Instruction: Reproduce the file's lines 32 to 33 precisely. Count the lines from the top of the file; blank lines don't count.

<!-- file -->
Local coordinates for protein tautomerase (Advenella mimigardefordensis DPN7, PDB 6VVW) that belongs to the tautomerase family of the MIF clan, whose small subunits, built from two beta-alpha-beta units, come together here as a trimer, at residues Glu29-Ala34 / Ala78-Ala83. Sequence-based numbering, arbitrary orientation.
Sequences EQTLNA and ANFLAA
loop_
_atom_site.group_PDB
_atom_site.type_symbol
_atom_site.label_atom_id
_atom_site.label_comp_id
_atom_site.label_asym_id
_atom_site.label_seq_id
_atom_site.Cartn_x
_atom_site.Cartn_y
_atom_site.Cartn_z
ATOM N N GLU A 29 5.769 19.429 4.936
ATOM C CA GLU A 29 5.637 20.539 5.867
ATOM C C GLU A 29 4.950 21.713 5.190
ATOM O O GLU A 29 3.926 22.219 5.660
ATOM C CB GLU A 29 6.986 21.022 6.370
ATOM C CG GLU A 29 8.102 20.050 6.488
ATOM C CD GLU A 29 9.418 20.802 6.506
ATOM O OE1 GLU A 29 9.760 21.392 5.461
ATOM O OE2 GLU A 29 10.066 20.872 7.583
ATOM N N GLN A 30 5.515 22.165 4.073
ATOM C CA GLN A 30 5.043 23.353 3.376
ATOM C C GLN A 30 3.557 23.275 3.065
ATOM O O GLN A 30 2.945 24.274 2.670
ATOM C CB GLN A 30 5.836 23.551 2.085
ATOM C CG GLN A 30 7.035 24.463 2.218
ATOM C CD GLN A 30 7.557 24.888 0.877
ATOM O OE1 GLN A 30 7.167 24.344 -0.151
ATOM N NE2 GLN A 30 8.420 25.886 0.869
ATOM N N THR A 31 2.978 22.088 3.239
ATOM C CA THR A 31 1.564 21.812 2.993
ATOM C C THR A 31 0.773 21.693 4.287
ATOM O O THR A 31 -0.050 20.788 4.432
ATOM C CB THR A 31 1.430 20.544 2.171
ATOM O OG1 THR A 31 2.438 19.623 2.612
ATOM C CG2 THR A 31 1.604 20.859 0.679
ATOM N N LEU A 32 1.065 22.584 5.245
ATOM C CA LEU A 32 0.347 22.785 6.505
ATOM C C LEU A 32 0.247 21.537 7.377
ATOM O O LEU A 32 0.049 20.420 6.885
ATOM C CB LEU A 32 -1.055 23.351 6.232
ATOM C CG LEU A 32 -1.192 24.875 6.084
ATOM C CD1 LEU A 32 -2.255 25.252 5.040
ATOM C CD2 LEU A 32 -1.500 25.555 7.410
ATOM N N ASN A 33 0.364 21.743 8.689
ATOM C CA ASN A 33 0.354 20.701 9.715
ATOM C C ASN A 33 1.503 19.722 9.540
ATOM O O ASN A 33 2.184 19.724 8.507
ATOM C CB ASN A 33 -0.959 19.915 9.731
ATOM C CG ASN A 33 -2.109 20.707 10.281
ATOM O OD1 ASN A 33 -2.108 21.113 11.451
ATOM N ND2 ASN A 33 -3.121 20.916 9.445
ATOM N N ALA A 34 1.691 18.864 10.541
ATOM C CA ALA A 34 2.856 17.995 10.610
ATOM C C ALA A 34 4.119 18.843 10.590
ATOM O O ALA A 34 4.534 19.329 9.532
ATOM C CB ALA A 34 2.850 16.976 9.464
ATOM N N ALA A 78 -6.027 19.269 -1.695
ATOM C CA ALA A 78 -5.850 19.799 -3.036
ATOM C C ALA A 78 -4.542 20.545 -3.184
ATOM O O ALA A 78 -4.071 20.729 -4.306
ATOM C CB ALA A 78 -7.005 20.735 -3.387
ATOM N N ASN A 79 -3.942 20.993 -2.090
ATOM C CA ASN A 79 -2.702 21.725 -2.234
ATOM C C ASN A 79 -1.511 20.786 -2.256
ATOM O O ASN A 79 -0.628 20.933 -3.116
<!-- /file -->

ATOM C CA THR A 31 1.564 21.812 2.993
ATOM C C THR A 31 0.773 21.693 4.287